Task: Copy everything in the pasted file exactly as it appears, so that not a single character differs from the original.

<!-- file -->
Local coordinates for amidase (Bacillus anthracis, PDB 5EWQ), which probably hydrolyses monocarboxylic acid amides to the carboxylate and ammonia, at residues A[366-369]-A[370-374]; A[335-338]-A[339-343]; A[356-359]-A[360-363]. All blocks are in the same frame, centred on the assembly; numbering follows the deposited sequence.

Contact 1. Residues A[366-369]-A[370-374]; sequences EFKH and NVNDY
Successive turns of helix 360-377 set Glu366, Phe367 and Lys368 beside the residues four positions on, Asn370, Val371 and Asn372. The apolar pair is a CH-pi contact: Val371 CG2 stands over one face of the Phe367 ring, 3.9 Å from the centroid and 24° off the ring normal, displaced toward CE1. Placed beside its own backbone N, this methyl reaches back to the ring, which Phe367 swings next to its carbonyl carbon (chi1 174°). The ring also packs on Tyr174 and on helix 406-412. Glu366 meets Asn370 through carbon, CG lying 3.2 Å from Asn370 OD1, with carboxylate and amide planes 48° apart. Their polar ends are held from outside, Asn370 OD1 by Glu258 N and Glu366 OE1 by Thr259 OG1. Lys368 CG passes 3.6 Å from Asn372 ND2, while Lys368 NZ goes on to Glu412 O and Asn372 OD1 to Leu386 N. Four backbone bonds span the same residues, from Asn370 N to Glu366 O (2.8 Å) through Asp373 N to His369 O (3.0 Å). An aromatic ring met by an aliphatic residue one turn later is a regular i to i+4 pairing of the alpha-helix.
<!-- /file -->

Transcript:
Local coordinates for amidase (Bacillus anthracis, PDB 5EWQ), which probably hydrolyses monocarboxylic acid amides to the carboxylate and ammonia, at residues A[366-369]-A[370-374]; A[335-338]-A[339-343]; A[356-359]-A[360-363]. All blocks are in the same frame, centred on the assembly; numbering follows the deposited sequence.

Contact 1. Residues A[366-369]-A[370-374]; sequences EFKH and NVNDY
Successive turns of helix 360-377 set Glu366, Phe367 and Lys368 beside the residues four positions on, Asn370, Val371 and Asn372. The apolar pair is a CH-pi contact: Val371 CG2 stands over one face of the Phe367 ring, 3.9 Å from the centroid and 24° off the ring normal, displaced toward CE1. Placed beside its own backbone N, this methyl reaches back to the ring, which Phe367 swings next to its carbonyl carbon (chi1 174°). The ring also packs on Tyr174 and on helix 406-412. Glu366 meets Asn370 through carbon, CG lying 3.2 Å from Asn370 OD1, with carboxylate and amide planes 48° apart. Their polar ends are held from outside, Asn370 OD1 by Glu258 N and Glu366 OE1 by Thr259 OG1. Lys368 CG passes 3.6 Å from Asn372 ND2, while Lys368 NZ goes on to Glu412 O and Asn372 OD1 to Leu386 N. Four backbone bonds span the same residues, from Asn370 N to Glu366 O (2.8 Å) through Asp373 N to His369 O (3.0 Å). An aromatic ring met by an aliphatic residue one turn later is a regular i to i+4 pairing of the alpha-helix.